Bachelet Wins Victory in Chile

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Michelle Bachelet’s landslide victory was the largest in 80 years and yet, at the same time was the lowest voter turnout since the nation of Chile returned to democracy. According to some political pundits, this suggests that Bachelet will not get a mandate to push for any type of change when she begins her second term in 2014.

A moderate advocate of socialist government, Bachelet ended her first term in 2010 with an approval rating of 84 percent in spite of the fact that she was unwilling to enact any type of major change. However, with this victory, political leftists in Chile are expected to hold Bachelet accountable to make good on her promises. Some of these include improving health care, closing the gap between the rich and the poor, and pushing a $15 billion program for the purposes of educational overhaul.

Economically, Chile is the pride of Latin America. It is the top exporter of chrome worldwide and boasts a rapidly growing economy, a stable democracy and low unemployment rates. However, in the country itself, there has been much unrest as many have believed that there should be more of the nations wealth used for reform of the educational system and income disparity.

Bachelet needs more political thrust to gain power over a slowing down economy and opposition in Congress.  The November election gave her a coalition a razor thin majority in both branches of the Chilean congress. However, she’ll need more than the votes of her supporters to achieve success with some of her proposals.

Tax reform and education reform will not be hard to achieve with the current standing Bachelet will enjoy when she takes office. However, a rather large majority will be required to change the constitution and electoral system put in place during the Pinochet era.

Patricio Navia, a scholar in political science at New York University and a Chilean native says the road ahead for Bachelet could be tough as she will have to deal with expectations that will be next to impossible to meet. As an example, Bachelet said that the nation was going to continue growing at a rate of six percent when currently, it is growing at only three percent. Navio expressed doubts that Bachelet’s proposals will be able to meet those expectations.

This was Chile’s first nationwide presidential election after voter registration was made automatic. This move increased the electorate from eight million to 13.5 million. Chile has a population of close to 17 million citizens. With the change, voting became an option and voter turnout was only 41 percent in the runoff—or 5.5 million.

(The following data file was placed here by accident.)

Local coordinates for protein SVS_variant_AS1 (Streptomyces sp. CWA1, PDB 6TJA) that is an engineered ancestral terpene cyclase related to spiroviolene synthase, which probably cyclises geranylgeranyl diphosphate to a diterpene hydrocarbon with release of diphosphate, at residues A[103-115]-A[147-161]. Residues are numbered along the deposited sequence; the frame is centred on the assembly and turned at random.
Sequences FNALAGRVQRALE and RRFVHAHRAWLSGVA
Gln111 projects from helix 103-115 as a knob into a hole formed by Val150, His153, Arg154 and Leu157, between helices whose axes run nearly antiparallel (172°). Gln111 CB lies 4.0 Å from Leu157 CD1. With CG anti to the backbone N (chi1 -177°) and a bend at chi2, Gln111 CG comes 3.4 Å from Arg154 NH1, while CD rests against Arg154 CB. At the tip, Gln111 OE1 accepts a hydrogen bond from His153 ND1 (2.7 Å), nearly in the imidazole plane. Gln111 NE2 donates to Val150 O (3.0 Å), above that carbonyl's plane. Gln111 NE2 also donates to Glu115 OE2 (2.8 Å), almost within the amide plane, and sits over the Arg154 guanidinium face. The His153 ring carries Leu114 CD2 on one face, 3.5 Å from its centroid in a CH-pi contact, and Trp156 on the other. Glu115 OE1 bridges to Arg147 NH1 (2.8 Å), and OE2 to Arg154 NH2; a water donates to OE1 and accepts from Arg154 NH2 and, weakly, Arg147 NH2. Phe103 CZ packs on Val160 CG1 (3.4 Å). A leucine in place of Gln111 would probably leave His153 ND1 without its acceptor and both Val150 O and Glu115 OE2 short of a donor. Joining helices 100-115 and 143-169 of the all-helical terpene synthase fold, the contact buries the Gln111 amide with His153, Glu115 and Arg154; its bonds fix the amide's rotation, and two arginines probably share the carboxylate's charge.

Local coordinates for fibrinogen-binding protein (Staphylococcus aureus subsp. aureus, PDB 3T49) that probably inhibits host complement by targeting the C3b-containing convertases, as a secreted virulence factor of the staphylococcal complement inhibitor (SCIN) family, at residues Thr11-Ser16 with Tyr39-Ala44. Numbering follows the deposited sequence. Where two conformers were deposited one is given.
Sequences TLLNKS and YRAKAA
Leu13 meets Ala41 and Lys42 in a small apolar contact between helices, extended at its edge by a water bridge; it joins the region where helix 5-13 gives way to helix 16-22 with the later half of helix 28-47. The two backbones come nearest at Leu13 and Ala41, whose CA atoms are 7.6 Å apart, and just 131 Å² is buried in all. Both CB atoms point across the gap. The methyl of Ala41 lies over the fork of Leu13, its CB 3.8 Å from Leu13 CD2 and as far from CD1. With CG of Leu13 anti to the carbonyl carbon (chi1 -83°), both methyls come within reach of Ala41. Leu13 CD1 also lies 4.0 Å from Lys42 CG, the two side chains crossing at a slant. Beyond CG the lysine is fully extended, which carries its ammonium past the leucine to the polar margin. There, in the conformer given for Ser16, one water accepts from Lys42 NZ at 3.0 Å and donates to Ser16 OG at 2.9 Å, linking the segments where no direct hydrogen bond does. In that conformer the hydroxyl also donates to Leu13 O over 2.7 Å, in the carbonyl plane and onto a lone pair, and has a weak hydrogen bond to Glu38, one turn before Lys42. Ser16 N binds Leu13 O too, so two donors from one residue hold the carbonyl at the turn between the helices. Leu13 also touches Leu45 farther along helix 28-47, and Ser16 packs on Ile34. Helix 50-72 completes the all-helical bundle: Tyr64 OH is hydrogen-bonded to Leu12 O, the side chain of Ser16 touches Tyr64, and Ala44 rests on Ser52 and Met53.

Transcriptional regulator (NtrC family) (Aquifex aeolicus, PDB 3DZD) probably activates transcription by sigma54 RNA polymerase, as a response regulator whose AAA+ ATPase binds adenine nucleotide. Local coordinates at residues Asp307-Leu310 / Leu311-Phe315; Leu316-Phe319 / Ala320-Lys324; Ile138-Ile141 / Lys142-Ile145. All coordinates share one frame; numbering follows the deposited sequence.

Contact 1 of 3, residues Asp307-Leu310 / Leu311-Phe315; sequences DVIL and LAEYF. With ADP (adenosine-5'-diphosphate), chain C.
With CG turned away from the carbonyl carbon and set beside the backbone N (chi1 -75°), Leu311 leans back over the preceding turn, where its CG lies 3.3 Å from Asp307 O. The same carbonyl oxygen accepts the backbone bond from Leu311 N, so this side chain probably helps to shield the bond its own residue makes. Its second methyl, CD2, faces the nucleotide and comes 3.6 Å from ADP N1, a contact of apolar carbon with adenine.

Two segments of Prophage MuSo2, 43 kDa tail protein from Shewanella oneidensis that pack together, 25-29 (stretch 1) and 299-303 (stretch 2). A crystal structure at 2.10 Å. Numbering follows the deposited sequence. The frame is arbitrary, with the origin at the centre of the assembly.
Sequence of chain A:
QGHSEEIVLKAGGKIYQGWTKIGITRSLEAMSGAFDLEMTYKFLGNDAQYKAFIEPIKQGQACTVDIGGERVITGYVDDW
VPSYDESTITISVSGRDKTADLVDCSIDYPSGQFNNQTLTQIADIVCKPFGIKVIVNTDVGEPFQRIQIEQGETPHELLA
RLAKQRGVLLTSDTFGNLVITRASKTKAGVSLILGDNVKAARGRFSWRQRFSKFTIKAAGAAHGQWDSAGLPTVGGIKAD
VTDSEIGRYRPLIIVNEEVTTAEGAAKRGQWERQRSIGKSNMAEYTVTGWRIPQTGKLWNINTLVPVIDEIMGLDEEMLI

Many Chilean citizens have complained that Pinochet policies have kept power and wealth in relatively few hands.  Under Pinochet’s leadership, land reform was ended by the selling of the country’s water supply and the preservation of the best education for the elite citizens.

With Bachelet’s  election, many political experts agree that change may be forthcoming for the mostly conservative country. Up until 2004, divorce was illegal. Abortion and same sex-marriage are still forbidden. However, Congress recently passed a law against discrimination after a homosexual man was killed, and the pregnancy for a pre-teen raped by her mother’s boyfriend sparked an abortion debate nationwide.

Bachelet has been a long-time supporter of gay marriage and an advocate of  abortion in the  cases of there being a risk to a woman’s health  or stemming from rape. In her first presidential campaign, these issues were barely mentioned. In contrast, she spoke out boldly for them during her second campaign.

Some of Bachelet’s economic proposals are causing business leaders to feel more than a little nervous. Copper has plunged since its peak a couple of years ago at a rate of 30 percent. Bachelet has said she wants to increase corporate taxes and has opposed the funding of power plants that run on coal as well as projects dealing with hydroelectricity. She had supported both projects in her first term.

With this victory, it is clear that Bachelet faces an uphill battle in Chile.

By Rick Hope


USA Today



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